EPA states that it has forwarded to the Secretary of the United States Department of Agriculture (USDA) a draft regulatory document concerning “Pesticides; Addition of Chitosan to the List of Active Ingredients Allowed in Exempted Minimum Risk Pesticides Products.”  EPA will not make this draft regulatory document available to the public until after it has been signed.  When it is available, that document and additional information will be available in docket EPA-HQ-OPP-2019-0701.


 

Register now for the American Bar Association (ABA) webinar “Navigating the Jurisdictional Tightrope Between Biopesticides, Biostimulants, and Related Emerging Technologies” with Bergeson & Campbell P.C. (B&C®) professionals deconstructing the jurisdictional boundaries distinguishing pesticides, biopesticides, plant regulators, biostimulants, and related technologies. The webinar will focus on draft EPA guidance intended to clarify the lines between and among those products that are subject to FIFRA registration as plant regulators and those biostimulant products not subject to FIFRA registration. The webinar also will focus on new and evolving chemistry and technology issues that may blur some jurisdictional lines or potentially move products from one category to another.  Lynn L. Bergeson, Managing Partner, B&C; Lisa R. Burchi, Of Counsel, B&C; and Sheryl Dolan, Senior Regulatory Consultant, B&C, will present.


 

By Lisa M. Campbell, Lisa R. Burchi and Barbara A. Christianson

On April 3, 2020, the California Department of Pesticide Regulation (DPR) announced it would allow enforcement discretion by County Agricultural Commissioners (CAC) for licensing and certification requirements for pesticide applicators who perform sanitization services to control the spread of COVID-19.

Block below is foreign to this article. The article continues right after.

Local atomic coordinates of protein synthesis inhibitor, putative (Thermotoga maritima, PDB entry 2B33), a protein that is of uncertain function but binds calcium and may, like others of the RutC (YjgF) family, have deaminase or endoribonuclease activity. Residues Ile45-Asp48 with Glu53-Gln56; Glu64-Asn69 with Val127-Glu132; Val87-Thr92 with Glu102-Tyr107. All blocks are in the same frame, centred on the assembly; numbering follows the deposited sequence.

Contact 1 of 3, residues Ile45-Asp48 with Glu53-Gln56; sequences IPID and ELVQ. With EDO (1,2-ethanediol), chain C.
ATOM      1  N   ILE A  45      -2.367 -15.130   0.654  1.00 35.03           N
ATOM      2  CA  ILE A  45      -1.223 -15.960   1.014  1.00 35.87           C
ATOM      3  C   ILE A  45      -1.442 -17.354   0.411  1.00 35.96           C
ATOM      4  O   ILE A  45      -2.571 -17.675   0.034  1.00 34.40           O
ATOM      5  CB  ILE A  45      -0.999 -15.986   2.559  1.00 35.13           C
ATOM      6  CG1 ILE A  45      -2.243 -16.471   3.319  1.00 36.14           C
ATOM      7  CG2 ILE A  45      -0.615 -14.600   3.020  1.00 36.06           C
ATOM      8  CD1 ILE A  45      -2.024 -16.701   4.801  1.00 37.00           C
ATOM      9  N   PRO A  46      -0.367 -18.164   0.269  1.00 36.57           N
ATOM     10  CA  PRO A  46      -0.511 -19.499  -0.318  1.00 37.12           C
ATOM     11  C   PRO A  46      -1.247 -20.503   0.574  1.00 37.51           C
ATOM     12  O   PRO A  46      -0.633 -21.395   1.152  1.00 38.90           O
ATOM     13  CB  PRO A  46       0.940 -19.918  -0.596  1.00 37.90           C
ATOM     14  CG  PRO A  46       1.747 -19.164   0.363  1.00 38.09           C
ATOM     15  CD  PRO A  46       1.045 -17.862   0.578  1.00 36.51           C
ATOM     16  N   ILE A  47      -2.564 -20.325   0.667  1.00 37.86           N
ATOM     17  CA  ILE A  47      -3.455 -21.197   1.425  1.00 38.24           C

DPR states in its announcement that, under normal circumstances, a “Pest Control Business (PCB) must always have a Qualified Applicator License (QAL) holder to supervise pest control services.  Generally, where a PCB performs sanitization services, the QAL must also be certified in Category A, P, or K” described as follows:

  • Category A allows PCBs to perform sanitization or disinfection in residential, industrial, or institutional (RII) use settings such as hospitals, schools, or prisons;
  • Category P allows PCBs to perform microbial pest control in RII use settings; and
  • Category K allows PCBs to perform health related pest control services under a government-sponsored program.

DPR acknowledges that due to Governor Newsom’s March 4, 2020, “Stay at Home” Executive Order, DPR cannot proctor in-person licensing examinations to certify licensees.  DPR thus announced that it will use enforcement discretion by allowing “licensed and registered PCBs to perform sanitization services for the control of COVID-19 if they have a designated individual at each business location with a valid QAL in any category” (emphasis added by DPR).  DPR specifies that enforcement discretion applies when all of the following conditions are met:

  1. The professional sanitization service is performed for COVID-19 control and only during the next 90 days.
  2. The PCB without the specific QAL license category notifies the CAC in writing with an explanation for why the sanitization work is necessary.
  3. Examples of necessary work may include situations in which the PCB is the only licensee registered to do business in the county or where other properly licensed PCBs are unavailable to perform COVID-19-related work.